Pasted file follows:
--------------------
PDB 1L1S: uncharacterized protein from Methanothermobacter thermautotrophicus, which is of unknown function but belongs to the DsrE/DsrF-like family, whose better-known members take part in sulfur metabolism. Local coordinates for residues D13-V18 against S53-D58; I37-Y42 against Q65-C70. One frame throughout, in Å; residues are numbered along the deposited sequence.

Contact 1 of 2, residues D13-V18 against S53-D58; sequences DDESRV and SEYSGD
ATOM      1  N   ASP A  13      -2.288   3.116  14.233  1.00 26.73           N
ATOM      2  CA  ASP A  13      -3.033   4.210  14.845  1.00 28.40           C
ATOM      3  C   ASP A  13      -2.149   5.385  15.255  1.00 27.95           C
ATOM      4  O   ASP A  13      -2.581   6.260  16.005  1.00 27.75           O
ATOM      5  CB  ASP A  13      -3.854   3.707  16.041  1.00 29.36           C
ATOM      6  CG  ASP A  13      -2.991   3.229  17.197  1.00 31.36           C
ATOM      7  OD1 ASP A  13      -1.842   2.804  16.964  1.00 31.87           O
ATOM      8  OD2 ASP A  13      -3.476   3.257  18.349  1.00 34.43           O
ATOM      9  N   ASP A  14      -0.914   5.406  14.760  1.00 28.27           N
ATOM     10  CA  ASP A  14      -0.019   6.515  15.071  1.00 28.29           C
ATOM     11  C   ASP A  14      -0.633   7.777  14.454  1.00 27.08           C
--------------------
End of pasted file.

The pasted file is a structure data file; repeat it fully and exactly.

PDB 1L1S: uncharacterized protein from Methanothermobacter thermautotrophicus, which is of unknown function but belongs to the DsrE/DsrF-like family, whose better-known members take part in sulfur metabolism. Local coordinates for residues D13-V18 against S53-D58; I37-Y42 against Q65-C70. One frame throughout, in Å; residues are numbered along the deposited sequence.

Contact 1 of 2, residues D13-V18 against S53-D58; sequences DDESRV and SEYSGD
ATOM      1  N   ASP A  13      -2.288   3.116  14.233  1.00 26.73           N
ATOM      2  CA  ASP A  13      -3.033   4.210  14.845  1.00 28.40           C
ATOM      3  C   ASP A  13      -2.149   5.385  15.255  1.00 27.95           C
ATOM      4  O   ASP A  13      -2.581   6.260  16.005  1.00 27.75           O
ATOM      5  CB  ASP A  13      -3.854   3.707  16.041  1.00 29.36           C
ATOM      6  CG  ASP A  13      -2.991   3.229  17.197  1.00 31.36           C
ATOM      7  OD1 ASP A  13      -1.842   2.804  16.964  1.00 31.87           O
ATOM      8  OD2 ASP A  13      -3.476   3.257  18.349  1.00 34.43           O
ATOM      9  N   ASP A  14      -0.914   5.406  14.760  1.00 28.27           N
ATOM     10  CA  ASP A  14      -0.019   6.515  15.071  1.00 28.29           C
ATOM     11  C   ASP A  14      -0.633   7.777  14.454  1.00 27.08           C